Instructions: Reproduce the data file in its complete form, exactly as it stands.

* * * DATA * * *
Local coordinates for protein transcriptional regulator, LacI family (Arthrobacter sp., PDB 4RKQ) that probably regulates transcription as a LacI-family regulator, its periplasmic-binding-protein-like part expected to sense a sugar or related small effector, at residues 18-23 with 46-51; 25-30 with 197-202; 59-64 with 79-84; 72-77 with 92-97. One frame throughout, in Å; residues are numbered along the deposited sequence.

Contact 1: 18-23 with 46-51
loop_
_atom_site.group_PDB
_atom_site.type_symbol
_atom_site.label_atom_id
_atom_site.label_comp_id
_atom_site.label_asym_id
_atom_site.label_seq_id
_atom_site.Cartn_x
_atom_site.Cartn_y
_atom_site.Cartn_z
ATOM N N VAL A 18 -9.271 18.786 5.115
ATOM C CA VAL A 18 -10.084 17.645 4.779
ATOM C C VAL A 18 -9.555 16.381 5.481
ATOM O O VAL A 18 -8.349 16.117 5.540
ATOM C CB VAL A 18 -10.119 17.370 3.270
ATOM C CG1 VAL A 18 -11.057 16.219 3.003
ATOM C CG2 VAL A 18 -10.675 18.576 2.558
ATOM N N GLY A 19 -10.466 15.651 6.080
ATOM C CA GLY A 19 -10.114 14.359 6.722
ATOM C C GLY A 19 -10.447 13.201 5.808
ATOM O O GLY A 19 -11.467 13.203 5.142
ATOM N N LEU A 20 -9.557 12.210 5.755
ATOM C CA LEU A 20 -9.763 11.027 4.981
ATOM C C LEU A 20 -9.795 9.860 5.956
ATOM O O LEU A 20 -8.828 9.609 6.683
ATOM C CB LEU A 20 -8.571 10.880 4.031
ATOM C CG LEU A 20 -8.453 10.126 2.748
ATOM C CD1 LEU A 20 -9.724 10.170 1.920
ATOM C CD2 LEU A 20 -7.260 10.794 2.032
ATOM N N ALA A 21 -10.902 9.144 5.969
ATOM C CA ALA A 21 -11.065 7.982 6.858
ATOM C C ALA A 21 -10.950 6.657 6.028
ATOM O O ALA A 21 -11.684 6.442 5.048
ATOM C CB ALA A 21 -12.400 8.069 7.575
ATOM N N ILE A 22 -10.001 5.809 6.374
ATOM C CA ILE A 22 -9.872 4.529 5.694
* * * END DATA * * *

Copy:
Local coordinates for protein transcriptional regulator, LacI family (Arthrobacter sp., PDB 4RKQ) that probably regulates transcription as a LacI-family regulator, its periplasmic-binding-protein-like part expected to sense a sugar or related small effector, at residues 18-23 with 46-51; 25-30 with 197-202; 59-64 with 79-84; 72-77 with 92-97. One frame throughout, in Å; residues are numbered along the deposited sequence.

Contact 1: 18-23 with 46-51
loop_
_atom_site.group_PDB
_atom_site.type_symbol
_atom_site.label_atom_id
_atom_site.label_comp_id
_atom_site.label_asym_id
_atom_site.label_seq_id
_atom_site.Cartn_x
_atom_site.Cartn_y
_atom_site.Cartn_z
ATOM N N VAL A 18 -9.271 18.786 5.115
ATOM C CA VAL A 18 -10.084 17.645 4.779
ATOM C C VAL A 18 -9.555 16.381 5.481
ATOM O O VAL A 18 -8.349 16.117 5.540
ATOM C CB VAL A 18 -10.119 17.370 3.270
ATOM C CG1 VAL A 18 -11.057 16.219 3.003
ATOM C CG2 VAL A 18 -10.675 18.576 2.558
ATOM N N GLY A 19 -10.466 15.651 6.080
ATOM C CA GLY A 19 -10.114 14.359 6.722
ATOM C C GLY A 19 -10.447 13.201 5.808
ATOM O O GLY A 19 -11.467 13.203 5.142
ATOM N N LEU A 20 -9.557 12.210 5.755
ATOM C CA LEU A 20 -9.763 11.027 4.981
ATOM C C LEU A 20 -9.795 9.860 5.956
ATOM O O LEU A 20 -8.828 9.609 6.683
ATOM C CB LEU A 20 -8.571 10.880 4.031
ATOM C CG LEU A 20 -8.453 10.126 2.748
ATOM C CD1 LEU A 20 -9.724 10.170 1.920
ATOM C CD2 LEU A 20 -7.260 10.794 2.032
ATOM N N ALA A 21 -10.902 9.144 5.969
ATOM C CA ALA A 21 -11.065 7.982 6.858
ATOM C C ALA A 21 -10.950 6.657 6.028
ATOM O O ALA A 21 -11.684 6.442 5.048
ATOM C CB ALA A 21 -12.400 8.069 7.575
ATOM N N ILE A 22 -10.001 5.809 6.374
ATOM C CA ILE A 22 -9.872 4.529 5.694